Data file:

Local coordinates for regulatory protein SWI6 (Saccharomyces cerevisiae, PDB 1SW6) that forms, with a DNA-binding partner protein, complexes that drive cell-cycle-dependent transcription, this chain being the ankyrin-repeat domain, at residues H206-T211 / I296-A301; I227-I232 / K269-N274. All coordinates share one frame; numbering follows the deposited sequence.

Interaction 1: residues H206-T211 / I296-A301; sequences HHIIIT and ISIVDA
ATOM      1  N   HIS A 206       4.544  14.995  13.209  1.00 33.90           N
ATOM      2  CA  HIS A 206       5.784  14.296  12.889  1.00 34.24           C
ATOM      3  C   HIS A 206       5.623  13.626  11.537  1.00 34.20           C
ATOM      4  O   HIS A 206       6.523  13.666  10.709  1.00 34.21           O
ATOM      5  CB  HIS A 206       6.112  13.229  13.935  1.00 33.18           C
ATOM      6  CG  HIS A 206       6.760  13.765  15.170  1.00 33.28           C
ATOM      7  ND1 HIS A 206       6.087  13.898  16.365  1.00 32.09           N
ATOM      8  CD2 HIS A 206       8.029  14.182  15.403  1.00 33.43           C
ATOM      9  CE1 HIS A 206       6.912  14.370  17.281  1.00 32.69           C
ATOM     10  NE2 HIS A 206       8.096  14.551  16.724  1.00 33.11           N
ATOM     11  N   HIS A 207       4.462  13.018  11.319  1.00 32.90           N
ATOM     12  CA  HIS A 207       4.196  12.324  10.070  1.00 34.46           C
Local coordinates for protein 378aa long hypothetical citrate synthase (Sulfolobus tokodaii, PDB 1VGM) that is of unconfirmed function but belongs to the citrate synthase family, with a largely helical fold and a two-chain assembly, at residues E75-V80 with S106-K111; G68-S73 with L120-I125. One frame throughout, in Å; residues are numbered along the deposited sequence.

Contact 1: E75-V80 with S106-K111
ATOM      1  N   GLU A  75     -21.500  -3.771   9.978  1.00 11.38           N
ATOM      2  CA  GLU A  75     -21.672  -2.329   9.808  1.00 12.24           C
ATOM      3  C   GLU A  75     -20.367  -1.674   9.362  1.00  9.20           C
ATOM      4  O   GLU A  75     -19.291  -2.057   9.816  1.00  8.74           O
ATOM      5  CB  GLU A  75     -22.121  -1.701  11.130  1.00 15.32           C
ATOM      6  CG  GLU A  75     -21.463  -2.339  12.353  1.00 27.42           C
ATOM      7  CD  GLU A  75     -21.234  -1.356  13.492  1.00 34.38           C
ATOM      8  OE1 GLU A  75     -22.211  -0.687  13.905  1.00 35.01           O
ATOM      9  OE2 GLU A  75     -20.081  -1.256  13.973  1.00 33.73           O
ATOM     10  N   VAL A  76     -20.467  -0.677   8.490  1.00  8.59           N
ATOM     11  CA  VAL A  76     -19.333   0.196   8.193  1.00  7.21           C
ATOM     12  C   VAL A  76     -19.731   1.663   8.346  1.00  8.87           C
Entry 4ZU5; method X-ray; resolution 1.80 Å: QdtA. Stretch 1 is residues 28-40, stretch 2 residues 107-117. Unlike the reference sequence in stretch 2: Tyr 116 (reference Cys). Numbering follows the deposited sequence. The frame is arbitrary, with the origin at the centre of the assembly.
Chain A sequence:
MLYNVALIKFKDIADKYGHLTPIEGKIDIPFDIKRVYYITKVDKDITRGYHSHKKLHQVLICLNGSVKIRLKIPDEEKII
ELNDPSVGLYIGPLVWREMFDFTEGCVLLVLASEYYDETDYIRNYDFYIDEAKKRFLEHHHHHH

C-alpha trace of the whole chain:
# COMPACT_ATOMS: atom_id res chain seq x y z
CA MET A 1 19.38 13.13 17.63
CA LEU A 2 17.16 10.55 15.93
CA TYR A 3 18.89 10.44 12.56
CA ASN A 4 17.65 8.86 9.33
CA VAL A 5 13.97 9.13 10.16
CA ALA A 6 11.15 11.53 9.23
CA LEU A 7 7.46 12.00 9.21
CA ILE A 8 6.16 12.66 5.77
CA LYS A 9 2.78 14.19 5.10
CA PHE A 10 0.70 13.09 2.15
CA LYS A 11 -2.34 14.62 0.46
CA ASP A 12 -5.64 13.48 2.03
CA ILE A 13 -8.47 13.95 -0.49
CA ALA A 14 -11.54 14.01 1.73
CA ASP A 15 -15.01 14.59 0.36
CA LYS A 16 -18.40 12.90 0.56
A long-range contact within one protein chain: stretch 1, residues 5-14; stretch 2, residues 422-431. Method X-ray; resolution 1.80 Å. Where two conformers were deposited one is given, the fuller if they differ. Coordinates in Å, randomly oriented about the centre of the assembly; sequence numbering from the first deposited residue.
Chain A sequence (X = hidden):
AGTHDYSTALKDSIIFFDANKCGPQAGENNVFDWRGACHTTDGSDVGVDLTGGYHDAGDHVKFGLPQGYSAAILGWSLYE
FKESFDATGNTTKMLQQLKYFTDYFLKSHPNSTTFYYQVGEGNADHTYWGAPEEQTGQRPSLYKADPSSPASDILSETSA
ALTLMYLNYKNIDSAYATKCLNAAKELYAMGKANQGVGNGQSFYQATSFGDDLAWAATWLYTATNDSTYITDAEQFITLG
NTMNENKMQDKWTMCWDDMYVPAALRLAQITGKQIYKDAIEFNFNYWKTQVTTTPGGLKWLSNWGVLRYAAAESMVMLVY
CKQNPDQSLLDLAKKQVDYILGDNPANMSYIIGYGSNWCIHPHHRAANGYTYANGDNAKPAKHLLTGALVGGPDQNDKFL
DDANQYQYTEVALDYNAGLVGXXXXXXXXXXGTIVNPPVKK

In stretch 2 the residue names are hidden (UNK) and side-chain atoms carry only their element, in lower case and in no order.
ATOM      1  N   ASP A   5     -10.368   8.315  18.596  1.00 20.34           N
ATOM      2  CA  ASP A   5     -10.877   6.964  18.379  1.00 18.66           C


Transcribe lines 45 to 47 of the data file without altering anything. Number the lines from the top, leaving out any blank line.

CA LYS A 11 -2.34 14.62 0.46
CA ASP A 12 -5.64 13.48 2.03
CA ILE A 13 -8.47 13.95 -0.49